We may elect not to renew this policy. We may do so by delivery to you or mailing to you at your mailing address shown in the Declarations, written notice at least 30 days before the expiration date of this policy. Proof of mailing shall be sufficient proof of notice."
Commercial Union takes the position -- fundamentally sound, in our view -- that the thirty-day notice of a decision not to renew comes into play only where it is CU that decides not to renew and is inapplicable where, as here, it is the insured who decides not to renew. The purpose of the notice clause, in other words, is to alert the insured of an impending termination of coverage so that he or she will have reasonable time to procure a replacement policy. Stephen Fedele was fully aware of the impending expiration of the policy and had instructed Mahoney & Wright to apply for its replacement. In these circumstances, the notice would have served no purpose.
Connors, suing as assignee of the Fedeles, takes the position that a failure by the insurer to send the notice of nonrenewal has the effect of leaving the policy coverage in place after the expiration of the policy period. That reading would make the clause the practical equivalent of an automatic extension or renewal clause, whereby a contract period is automatically extended for a further period unless one party or the other gives timely notice of a decision to terminate, as in Lewenberg v. Friedstein, 259 Mass. 146 , 147-148 (1927), and cases cited. The clause does not read like one providing for an automatic renewal or extension. Compare Willitts v. Roman Catholic Archbishop of Boston, 411 Mass. 202 , 206-208 (1991). The terminal date of the policy coverage was stated, without qualification, to be November 30, 1989.
Comparable cases from other jurisdictions suggest that, where, as here, the insured has no intention of continuing coverage beyond the policy term, he is not covered beyond that term even if the insurer, ignorant of the insured's intention not to renew, issues a renewal policy. A policy so issued
is regarded as an offer of a renewal contract, which must be accepted, by payment of the premium or promise to pay, express or implied, before coverage is in effect. See, e.g., Kudrna v. Great N. Ins. Co., 175 F. Supp. 783, 786-787 (D. Mont. 1959); Cook v. Michigan Mut. Liab. Co., 154 Ind. App. 346, 350-351 (1972); St. Paul Fire & Marine Ins. Co. v. Bierwerth, 285 Minn. 310, 317-320 (1969); Hodge v. National Fid. Ins. Co., 221 S.C. 33, 41-43 (1952). Suppose, for instance, that Jason's accident had not occurred, that Commerce had in due course issued the replacement umbrella policy, and that Stephen Fedele had paid the Commerce premium. No claim could be made by CU that it should be paid a premium, even if it had issued a renewal policy. Of such cases it has been said, "[i]f the insured is not bound to pay the premium, the insurance company is not bound to cover the risk." Boone v. Standard Acc. Ins. Co. of Detroit, 192 Va. 672, 682 (1951). There was no umbrella insurance policy in effect on December 1.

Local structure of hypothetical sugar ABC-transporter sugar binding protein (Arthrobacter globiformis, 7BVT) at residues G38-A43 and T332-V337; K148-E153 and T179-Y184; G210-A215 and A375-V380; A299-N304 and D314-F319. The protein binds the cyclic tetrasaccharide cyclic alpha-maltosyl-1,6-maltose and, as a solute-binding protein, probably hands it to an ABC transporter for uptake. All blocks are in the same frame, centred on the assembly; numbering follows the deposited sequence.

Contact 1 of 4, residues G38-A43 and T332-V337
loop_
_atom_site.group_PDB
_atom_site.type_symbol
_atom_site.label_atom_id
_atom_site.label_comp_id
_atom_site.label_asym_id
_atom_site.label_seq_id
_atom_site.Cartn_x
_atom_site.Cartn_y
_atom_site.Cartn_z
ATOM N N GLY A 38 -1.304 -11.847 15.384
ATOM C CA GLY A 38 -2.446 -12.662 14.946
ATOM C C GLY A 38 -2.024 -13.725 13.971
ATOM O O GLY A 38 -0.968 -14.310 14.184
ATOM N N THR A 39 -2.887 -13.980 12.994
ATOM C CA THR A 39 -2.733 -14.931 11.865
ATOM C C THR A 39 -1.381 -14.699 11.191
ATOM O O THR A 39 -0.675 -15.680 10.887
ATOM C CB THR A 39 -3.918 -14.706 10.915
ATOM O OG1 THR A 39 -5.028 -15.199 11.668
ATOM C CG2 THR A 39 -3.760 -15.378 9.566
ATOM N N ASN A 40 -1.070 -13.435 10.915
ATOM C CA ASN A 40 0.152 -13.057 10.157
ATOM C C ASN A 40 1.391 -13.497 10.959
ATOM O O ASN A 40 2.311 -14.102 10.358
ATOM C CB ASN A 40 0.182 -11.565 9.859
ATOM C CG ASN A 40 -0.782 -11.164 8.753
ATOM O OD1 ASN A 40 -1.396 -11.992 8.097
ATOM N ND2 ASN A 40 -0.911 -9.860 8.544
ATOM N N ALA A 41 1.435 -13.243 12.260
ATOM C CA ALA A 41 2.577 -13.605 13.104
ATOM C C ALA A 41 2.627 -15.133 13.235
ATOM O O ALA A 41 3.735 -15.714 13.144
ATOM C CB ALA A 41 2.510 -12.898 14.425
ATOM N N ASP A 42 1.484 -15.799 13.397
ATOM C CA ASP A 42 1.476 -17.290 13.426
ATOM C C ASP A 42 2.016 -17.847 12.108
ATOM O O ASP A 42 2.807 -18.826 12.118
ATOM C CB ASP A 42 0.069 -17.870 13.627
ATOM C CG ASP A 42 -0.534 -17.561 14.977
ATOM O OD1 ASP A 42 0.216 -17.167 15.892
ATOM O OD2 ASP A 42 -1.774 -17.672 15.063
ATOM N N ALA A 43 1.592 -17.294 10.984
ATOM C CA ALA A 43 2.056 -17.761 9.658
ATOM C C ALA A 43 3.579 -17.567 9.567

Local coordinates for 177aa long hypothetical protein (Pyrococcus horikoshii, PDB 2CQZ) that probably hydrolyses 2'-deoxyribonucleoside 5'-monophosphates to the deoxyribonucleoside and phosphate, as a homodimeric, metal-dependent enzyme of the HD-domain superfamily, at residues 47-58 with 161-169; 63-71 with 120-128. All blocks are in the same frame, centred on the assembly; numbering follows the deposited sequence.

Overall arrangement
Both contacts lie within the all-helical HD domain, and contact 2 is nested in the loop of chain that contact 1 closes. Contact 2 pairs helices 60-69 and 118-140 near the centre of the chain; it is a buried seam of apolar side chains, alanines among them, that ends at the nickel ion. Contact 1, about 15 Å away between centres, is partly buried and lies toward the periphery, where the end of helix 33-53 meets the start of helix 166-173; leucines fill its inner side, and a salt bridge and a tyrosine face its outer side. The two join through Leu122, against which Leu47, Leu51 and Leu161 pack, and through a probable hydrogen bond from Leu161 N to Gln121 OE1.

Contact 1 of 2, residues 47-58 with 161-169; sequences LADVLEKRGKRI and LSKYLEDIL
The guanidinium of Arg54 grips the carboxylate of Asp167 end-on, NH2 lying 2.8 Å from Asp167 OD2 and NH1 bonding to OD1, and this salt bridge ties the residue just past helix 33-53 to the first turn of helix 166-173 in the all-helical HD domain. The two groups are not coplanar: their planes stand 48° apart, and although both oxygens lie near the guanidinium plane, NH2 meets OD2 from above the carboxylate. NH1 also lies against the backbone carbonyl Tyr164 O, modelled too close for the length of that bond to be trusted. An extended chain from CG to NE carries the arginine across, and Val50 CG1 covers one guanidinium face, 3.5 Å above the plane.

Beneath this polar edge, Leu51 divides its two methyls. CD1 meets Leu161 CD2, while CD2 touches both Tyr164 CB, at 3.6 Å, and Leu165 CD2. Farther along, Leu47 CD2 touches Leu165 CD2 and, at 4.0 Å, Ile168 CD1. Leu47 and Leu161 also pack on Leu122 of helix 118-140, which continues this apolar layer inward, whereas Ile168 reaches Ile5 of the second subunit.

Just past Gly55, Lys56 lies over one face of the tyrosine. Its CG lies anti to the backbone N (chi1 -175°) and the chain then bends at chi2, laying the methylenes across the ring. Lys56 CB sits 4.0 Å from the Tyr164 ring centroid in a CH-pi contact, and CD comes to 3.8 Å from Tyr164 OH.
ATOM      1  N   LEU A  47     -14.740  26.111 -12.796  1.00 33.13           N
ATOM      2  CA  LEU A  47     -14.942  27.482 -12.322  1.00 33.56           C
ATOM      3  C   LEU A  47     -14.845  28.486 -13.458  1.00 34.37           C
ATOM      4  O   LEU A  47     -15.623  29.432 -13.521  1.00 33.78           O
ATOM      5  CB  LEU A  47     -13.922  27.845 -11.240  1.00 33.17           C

Another line of reasoning leads to the same conclusion. On the summary judgment record, Mahoney & Wright was acting as agent for Stephen Fedele with respect to obtaining new policies to replace the expiring or terminated CU policies. When it advised Rogers & Gray that it would obtain a replacement homeowners policy for the Fedeles, it knew, or should have known as one familiar with CU's practice not to write an umbrella policy unless it also wrote the homeowners policy to which the umbrella coverage was excess, that CU would not renew the Fedeles' umbrella policy at the end of the coverage period. On the record before us, it is not suggested that Mahoney & Wright was relying on a CU renewal; rather, it simply neglected to apply in timely fashion for the replacement umbrella policy. Under standard agency principles, Mahoney & Wright's knowledge of CU's practice is imputed to Stephen Fedele. See Suit v. Woodhall, 113 Mass. 391 , 395 (1873); Stetson Press, Inc. v. Bunsen Oil Burner Corp., 285 Mass. 291 , 293 (1934); DeVaux v. American Home Assur. Co., 387 Mass. 814 , 818 (1983); Restatement (Second) of Agency s. 272 (1958).
On this record, Mahoney & Wright in effect informed CU (through Rogers & Gray) of the Fedeles' decision not to renew the two related policies. In these circumstances, a notice by CU that it would not be renewing the policies would have been superfluous.
The judge was correct in concluding that the CU umbrella policy expired on November 30, 1989, and was not in effect at the time of the accident the next day.
[Note 1] Individually and as assignee of the estate of Jason Adam Fedele.
[Note 2] Rogers & Gray Insurance Agency, Inc., and Mahoney & Wright Insurance Agency, Inc.
[Note 3] The CU automobile policy was, thus, still in effect at the time of the accident on December 1, 1989, and it is this policy that paid $455,000 of the Fedeles, liability to connors.
[Note 4] An exception to this practice might he made if the insured's homeowners policy was to expire in the reasonably near future, and CU was assured of writing the replacement policy.
[Note 5] Phyllis Jones of Rogers & Gray agency correctly interpreted the letter of October 19 to mean that Mahoney & Wright would be placing the homeowners coverage with a company other than CU. She explained that if Mahoney & Wright had intended to keep the Fedeles' homeowners coverage with CU, it would have sent instead a "broker of record" letter to obtain possession of the renewal policy.